That orchestra includes Luke Wyland on keyboards, coming from rave reviews for leading the Camas High School Choir collaboration with AU at this year’s TBA Festival; violinist Maddy Villano, the newest member of Smegma, an outsider sound institution performing since 1973; Sage Fisher, on harp and voice, performs as Dolphin Midwives and directs the 26-member Dröna Choir, and singer Holland Andrews has just returned from a European and US tour with her solo project “Like a Villain.” They’re joined by Brian Mumford on guitar, Jonathan Sielaff on bass clarinet, Andrew Jones on the double bass, and Ben Kates on alto sax. And if that wasn’t enough, the accompanying video was done by Portland institution Vanessa Renwick, recipient of RACC’s 2016 Fellowship Award. Niekrasz will, of course, be on drums. In addition to the Orchestra, the Ian Christensen Quartet and Visible Cloaks (formerly just “Cloaks”) will be opening the night.

John Niekrasz, center with drum sticks, has assembled another edition of Orchestra Becomes Radicalized, playing at Holocene on Wednesday.

John Niekrasz, center with drum sticks, has assembled another edition of Orchestra Becomes Radicalized, playing at Holocene on Wednesday.

This is the second installment in Niekrasz’s Orchestra Becomes Radicalized project. The series premiered at Holocene last December 8 with /Reward Cycle/. Conceived and composed while Niekrasz was living in Paris just blocks away from the Charlie Hebdo mass shooting, that piece was a cacophonous, energetic response to the climate of violence and political uncertainty surrounding the attacks. The piece drew inspiration from political texts as well as the “macabre palette of sirens and church bells” Niekrasz heard in Paris while writing it.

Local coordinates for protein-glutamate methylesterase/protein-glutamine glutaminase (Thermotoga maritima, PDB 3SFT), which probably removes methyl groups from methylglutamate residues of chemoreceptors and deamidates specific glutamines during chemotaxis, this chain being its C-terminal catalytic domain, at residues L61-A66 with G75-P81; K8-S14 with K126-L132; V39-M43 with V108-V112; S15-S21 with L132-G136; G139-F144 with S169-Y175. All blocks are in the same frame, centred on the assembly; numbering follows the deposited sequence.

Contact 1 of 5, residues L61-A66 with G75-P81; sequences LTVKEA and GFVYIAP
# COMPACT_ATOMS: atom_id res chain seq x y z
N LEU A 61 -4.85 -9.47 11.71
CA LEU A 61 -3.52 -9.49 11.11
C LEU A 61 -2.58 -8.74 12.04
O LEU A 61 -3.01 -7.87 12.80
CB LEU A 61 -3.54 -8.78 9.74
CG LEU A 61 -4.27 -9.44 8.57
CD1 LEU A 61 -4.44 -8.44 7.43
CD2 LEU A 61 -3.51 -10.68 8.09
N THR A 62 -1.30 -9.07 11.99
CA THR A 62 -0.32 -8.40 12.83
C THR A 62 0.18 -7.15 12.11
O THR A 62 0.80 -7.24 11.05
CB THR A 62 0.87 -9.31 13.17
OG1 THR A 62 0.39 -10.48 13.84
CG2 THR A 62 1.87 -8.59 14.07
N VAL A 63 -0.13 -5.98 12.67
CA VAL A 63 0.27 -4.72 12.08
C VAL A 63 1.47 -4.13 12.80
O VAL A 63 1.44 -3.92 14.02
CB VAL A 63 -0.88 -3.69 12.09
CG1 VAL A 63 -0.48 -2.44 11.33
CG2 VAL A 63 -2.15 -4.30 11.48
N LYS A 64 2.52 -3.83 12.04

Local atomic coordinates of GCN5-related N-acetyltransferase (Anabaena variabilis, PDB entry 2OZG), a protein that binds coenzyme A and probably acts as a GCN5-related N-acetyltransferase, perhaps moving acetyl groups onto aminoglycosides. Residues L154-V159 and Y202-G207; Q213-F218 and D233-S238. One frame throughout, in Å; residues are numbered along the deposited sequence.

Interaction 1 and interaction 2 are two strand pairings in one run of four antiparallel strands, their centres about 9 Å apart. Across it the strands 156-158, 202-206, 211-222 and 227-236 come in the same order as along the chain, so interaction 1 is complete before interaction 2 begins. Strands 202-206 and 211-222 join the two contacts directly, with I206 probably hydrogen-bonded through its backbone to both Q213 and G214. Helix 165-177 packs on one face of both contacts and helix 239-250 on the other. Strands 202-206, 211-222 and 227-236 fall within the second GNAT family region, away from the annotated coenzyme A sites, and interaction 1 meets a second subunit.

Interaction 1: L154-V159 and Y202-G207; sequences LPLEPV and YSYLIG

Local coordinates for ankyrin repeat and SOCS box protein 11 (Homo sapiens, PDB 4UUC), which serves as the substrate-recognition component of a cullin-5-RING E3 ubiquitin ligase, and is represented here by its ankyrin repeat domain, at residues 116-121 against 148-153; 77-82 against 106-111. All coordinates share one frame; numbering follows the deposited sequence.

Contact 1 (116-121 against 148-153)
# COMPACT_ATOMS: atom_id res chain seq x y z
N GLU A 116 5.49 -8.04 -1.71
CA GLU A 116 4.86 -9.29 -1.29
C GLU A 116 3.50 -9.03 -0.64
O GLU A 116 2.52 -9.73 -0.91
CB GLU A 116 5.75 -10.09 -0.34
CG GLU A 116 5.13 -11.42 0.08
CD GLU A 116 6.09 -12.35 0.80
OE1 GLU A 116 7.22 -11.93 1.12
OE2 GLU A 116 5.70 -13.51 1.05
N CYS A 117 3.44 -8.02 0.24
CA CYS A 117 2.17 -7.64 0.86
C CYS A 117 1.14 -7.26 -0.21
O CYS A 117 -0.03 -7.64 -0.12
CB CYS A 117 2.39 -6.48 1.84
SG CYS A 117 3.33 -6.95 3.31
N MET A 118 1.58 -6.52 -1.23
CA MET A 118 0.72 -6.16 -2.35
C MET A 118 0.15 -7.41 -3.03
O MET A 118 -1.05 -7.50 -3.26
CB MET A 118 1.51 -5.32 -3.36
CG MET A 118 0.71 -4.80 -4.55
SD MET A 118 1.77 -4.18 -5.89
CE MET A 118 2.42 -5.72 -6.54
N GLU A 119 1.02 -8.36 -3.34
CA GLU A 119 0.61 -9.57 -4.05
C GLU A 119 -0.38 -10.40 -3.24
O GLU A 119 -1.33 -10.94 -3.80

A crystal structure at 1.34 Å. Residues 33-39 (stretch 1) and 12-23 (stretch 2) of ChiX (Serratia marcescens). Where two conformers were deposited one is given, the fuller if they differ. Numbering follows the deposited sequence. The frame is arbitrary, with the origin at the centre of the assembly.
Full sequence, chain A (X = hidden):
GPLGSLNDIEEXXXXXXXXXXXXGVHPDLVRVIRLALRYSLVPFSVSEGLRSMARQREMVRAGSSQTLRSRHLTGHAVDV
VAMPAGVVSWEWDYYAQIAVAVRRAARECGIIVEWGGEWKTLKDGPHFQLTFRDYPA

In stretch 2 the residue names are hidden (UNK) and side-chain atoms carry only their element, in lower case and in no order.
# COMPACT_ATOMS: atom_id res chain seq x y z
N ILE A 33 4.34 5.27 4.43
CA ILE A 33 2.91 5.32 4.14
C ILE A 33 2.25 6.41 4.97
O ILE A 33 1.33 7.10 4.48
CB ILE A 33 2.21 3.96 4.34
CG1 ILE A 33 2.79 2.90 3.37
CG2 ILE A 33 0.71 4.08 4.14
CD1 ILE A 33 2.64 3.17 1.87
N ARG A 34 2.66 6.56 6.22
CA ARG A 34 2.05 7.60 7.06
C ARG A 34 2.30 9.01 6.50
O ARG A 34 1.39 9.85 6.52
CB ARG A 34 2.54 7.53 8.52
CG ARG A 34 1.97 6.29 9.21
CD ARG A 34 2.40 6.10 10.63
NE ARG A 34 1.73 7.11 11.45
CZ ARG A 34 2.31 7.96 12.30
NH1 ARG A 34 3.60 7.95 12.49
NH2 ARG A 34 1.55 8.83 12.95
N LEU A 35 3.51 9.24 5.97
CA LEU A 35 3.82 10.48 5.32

Choreographer Camille A. Brown asks: ‘What is so uncomfortable about a black girl playing?’

White Bird brings Camille A. Brown & Dancers to town for some playground games—and some sharing of black culture

In the Q&A after the opening night performance of “Black Girl: Linguistic Play,” Camille A. Brown was asked whether she thought it was easier or harder to engage racial issues in her performances in the “current political climate,” a phrase which sent a distressed chuckle through the audience.

She joked that when the title was just “Black Girl,” she assumed she wouldn’t have a tour. She imagined a genteel couple picking what they wanted to do on a Friday night and shying away from the performance called “Black Girl.” Who wants to think about that on your night out? “We live in a post-racial world, anyway,” Brown quipped, to another uneasy chuckle. To answer the original question, Brown asked another, simple question. What, exactly, is so uncomfortable about a black girl playing?

She’s made my job as a reviewer rather easy, in fact, by naming her show after exactly what it is about: the language behind some of the ways that black girls play. The thesis of this show is that there is legitimate language of movement that has been passed down through a rich cultural history that can be found in traditional schoolyard and side-street games played by girls, frequently black girls. Further: That’s worth watching, and it deserves more space.

Camille A. Brown and Catherine Foster in "Black Girl: Linguistic Play"/Photo by Christopher Duggan courtesy White Bird

Camille A. Brown and Catherine Foster in “Black Girl: Linguistic Play”/Photo by Christopher Duggan courtesy White Bird

If you have a sideways, gut feeling that the show will be “racially charged” or “confrontational,” I can tell you that it will only feel that way if you are uncomfortable with the idea of giving this particular form of dance a stage and engaging with it from the perspective of contemporary dance. PICA’s TBA Festival has brought performers from around the world who have done the same thing with the folk dances that informed their upbringing—Brown’s just doing it with a folk tradition that thrives in our playgrounds and city streets.